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The Esophageal Program at the Massachusetts General Hospital Division of Thoracic Surgery employs a variety of minimally invasive and traditional surgical approaches to comprehensively treat esophageal diseases. Conditions include esophageal cancer, esophageal reflux, paraesophageal hernia and benign esophageal tumor. The Division of Thoracic Surgery has board-certified thoracic surgeons with decades of institutional and individual experience. We create an individualized treatment approach for each patient and often work together with physicians from other medical specialties to treat the most challenging patients and conditions.
Our high volume of surgical cases and skilled team of surgeons, anesthesiologists, nurses, physical therapists and speech therapists help us to attain excellent results in treating patients with esophageal cancer and other complex conditions of the esophagus. We utilize surgical and anesthetic techniques that enable patients to return to normal movement quickly and experience a shorter hospital stay.
Esophageal cancer presents in two main forms: squamous cell carcinoma and esophageal adenocarcinoma.
All patients will meet with a surgeon before treatment. Patients with early esophageal cancer first undergo surgical removal of the cancer, while patients with locally advanced cancers generally receive chemotherapy and radiation before surgery. We choose the most appropriate surgical approach for esophageal cancer based on the disease and the patient’s needs. Generally, these procedures involve removing all or part of the esophagus and some of the surrounding tissue:
Our division offers diagnostic and therapeutic management of benign esophageal diseases. The majority of our patients with benign esophageal conditions can be treated with minimally invasive laparoscopic or thoracoscopic procedures. These allow our patients to enjoy a significantly quicker recovery. The conditions we treat and procedures we perform include:
Accepting New Patients
Each patient's situation is unique and requires careful consideration of many factors to determine the best treatment options and care team for his or her esophageal disease. We work collaboratively with surgeons in Mass General’s Gastroesophageal Surgery Program, who specialize in complex surgical techniques to treat patients with esophageal cancers or other non-cancerous esophageal conditions. We also work closely with our colleagues in medical oncology and radiation therapy in treating esophageal cancer. If a patient has other diseases in addition to the esophageal disorder, we involve additional world-class Mass General specialists — cardiologists, pulmonologists, anesthesiologists, pain medicine specialists and others — to help the patient safely through the procedure and back to health.As a first step, new patients meet with one of our thoracic surgeons to determine the most effective course of treatment and whether further evaluation is needed.If additional evaluation by an oncologist and radiotherapist is needed, we may refer patients with esophageal cancer to the Mass General Cancer Center’s Center for Thoracic Cancers multidisciplinary clinic. Typically, multimodality therapy (i.e., surgery following radiation therapy and chemotherapy) produces the greatest benefit for patients with locally advanced esophageal cancer.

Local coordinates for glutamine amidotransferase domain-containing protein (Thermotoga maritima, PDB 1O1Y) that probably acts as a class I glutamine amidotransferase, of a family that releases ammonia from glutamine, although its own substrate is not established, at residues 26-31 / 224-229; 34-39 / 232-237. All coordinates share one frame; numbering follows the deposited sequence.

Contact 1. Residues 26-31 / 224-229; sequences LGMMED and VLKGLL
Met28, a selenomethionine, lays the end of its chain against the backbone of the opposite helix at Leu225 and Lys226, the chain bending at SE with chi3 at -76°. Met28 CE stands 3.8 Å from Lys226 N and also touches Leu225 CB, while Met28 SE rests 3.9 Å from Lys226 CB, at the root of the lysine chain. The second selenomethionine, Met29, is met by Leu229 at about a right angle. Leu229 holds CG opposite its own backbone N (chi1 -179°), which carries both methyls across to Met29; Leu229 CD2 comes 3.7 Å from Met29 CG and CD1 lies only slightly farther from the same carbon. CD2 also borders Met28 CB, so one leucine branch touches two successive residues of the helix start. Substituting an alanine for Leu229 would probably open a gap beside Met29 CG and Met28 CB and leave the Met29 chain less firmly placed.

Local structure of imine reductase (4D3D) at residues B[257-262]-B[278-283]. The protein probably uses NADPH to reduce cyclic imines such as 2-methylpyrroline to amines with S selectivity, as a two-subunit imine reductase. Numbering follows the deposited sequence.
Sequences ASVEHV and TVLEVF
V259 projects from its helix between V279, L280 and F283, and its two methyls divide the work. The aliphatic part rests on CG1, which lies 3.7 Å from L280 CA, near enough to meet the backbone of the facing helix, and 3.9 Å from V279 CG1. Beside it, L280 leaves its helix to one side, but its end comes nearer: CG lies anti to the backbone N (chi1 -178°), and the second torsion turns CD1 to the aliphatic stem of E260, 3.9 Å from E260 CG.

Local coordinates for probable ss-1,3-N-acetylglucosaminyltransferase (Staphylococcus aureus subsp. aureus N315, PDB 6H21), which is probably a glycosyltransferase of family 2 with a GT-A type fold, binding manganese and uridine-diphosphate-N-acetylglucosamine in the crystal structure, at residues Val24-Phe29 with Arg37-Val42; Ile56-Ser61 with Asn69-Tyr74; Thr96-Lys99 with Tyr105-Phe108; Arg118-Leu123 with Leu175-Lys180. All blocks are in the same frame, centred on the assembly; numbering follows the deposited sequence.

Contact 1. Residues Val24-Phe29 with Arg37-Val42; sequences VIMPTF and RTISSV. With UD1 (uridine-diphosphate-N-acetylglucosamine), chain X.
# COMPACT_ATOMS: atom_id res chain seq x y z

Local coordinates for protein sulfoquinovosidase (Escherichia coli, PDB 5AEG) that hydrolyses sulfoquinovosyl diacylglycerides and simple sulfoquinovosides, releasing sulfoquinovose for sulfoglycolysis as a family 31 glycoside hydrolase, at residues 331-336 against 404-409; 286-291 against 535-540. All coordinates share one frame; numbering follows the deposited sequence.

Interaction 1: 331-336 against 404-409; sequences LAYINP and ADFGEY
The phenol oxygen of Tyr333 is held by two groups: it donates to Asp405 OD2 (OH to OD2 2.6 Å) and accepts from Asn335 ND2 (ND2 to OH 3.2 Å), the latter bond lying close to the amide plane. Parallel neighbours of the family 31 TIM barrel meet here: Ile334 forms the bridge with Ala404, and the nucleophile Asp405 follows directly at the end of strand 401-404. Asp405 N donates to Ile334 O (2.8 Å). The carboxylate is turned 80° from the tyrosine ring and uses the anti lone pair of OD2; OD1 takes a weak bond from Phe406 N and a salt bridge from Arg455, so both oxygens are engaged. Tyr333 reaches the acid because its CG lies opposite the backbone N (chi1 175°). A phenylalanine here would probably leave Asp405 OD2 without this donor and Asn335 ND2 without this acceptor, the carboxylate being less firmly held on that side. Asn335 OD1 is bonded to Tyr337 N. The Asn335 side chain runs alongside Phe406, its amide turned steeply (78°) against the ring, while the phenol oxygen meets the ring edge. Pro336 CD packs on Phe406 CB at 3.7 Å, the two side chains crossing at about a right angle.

At Mass General, we believe it's important to provide safe and effective care. The Department of Surgery tracks many performance measures and compares them to national data. On the following pages, you can view some of these metrics.
Esophagectomy for Cancer Case Volumes See how Mass General’s esophagectomy for cancer case volumes compare to the national average.
Esophagectomy for Cancer Outcomes Learn about Mass General's esophagectomy outcomes compared to the Society of Thoracic Surgeons norms.
Patient Ratings of Thoracic Surgeons See how Mass General’s thoracic surgery patients rate their doctors.
Barrett's esophagus is a condition in which normal cells that line the esophagus turn into cells not usually found in humans called “specialized columnar cells.”
Esophageal cancer is cancer that develops in the esophagus, the muscular tube that connects the throat to the stomach.
Gastroesophageal reflux disease (GERD) is a digestive disorder that is caused by gastric acid flowing from the stomach into the esophagus.
Bob Hazelton lived with chronic acid reflux for years and was diagnosed with esophageal cancer in 2011. After his surgical team at Massachusetts General Hospital performed a minimally invasive esophagectomy, Bob has a healthy esophagus and is getting back to his active lifestyle.
Endoscopic mucosal resection (EMR) is a specialized endoscopic technique used by gastroenterologists at the Massachusetts General Hospital Digestive Healthcare Center to diagnose and remove large areas of early gastrointestinal cancers.
Radiofrequency ablation (RFA) is an FDA-approved endoscopic technique used by specialists at the Massachusetts General Hospital Barrett's Esophagus Treatment Center to treat Barrett's esophagus.
Minimally invasive esophagectomy (MIE) is a procedure performed by Massachusetts General Hospital surgeons using small incisions to remove a diseased esophagus and reconstruct the gastrointestinal tract. For more information, visit massgeneral.org/MIE
Learn more about general anesthesia in this educational video.
Division of Thoracic Surgery
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